If you have ever felt like most worship music sounds the same, it may be because the worship music you are most likely to hear in many churches is written by just a handful of songwriters from a handful of churches.
As part of our group’s analysis of contemporary worship music output (for details on our study’s methodology, click here), we delved deeply into the most popular worship songs released between 2010 and 2020. We cross-referenced two main sets of data: the ever-popular CCLI lists – viewed much like the “Billboard charts of church music” – and the Praise Charts top songs lists, where churches might purchase chord charts and arrangements.
After cross-referencing the Top 100 lists from each, we found that there were only 114 songs associated with just 43 discrete songwriters or churches. However, reporting on the Top 100 says much less about the impact these songs may have on the church than it might seem at first glance. It has become clear that music revenues earned tend to concentrate in a very small group of contributors. This is true in almost all genres of music. In fact, Mark Mulligan of Midia Consulting indicates that the top 1 percent of artists account for approximately 77% – 80% of all music revenues. Thus, in order to correlate the greatest possible amount of data and create the most accurate picture of what it feels like to sing songs in churches, we narrowed our lists to focus on the Top 25.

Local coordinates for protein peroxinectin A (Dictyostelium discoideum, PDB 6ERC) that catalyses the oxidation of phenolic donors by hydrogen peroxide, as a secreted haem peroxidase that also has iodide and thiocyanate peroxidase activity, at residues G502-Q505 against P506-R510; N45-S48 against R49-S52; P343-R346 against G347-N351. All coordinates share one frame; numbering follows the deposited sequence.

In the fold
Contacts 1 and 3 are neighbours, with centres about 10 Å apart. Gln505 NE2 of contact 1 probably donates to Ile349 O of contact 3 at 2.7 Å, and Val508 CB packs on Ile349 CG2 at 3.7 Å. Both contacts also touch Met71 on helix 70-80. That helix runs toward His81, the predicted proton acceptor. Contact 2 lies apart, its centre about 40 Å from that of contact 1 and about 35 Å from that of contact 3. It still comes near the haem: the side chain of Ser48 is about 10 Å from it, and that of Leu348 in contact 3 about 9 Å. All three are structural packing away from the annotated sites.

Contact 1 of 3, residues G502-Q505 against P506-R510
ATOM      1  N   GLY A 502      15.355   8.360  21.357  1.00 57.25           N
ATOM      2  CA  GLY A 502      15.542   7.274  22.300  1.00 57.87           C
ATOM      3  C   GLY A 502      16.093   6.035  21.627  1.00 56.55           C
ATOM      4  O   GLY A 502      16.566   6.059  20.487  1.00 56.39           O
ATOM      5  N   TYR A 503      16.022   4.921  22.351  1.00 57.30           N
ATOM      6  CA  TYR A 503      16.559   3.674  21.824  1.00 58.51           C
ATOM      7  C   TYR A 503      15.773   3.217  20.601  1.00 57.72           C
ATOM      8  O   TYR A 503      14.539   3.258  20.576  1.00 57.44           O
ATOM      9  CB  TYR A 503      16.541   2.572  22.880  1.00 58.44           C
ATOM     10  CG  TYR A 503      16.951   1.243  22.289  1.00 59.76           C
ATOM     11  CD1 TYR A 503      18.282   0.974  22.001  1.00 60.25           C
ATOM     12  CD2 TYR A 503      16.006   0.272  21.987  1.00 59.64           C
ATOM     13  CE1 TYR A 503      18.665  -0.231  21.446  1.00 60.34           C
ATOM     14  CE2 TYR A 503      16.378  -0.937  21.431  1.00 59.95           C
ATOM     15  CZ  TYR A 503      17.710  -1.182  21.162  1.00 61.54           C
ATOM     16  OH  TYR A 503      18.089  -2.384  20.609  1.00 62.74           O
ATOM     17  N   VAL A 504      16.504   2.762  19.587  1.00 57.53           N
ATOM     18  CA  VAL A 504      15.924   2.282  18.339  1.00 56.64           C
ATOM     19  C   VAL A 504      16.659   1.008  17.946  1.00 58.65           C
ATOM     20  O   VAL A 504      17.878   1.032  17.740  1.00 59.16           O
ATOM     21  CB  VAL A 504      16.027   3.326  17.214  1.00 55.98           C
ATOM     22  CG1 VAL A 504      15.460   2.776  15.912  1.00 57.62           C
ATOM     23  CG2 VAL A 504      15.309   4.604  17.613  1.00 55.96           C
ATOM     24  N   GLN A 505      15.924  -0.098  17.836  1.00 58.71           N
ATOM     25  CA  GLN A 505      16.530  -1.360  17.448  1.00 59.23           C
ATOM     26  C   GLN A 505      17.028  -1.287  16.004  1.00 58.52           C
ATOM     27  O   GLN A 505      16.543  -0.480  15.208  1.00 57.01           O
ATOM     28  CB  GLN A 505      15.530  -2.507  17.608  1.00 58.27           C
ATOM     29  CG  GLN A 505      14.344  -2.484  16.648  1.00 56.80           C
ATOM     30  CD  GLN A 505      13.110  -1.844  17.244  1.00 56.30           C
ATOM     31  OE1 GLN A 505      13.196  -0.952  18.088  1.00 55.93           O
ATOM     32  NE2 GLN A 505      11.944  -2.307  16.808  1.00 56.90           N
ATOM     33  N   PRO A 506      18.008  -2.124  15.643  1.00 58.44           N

When we did, we found there to be a mere 38 songs. That’s right, in a decade, only 38 titles were among the Top 25 songs sung in churches. Even on the surface, most of these songs are directly traceable to four church groups (Bethel, Hillsong, Elevation, and Passion) and a handful of other artists. Click here to see the list.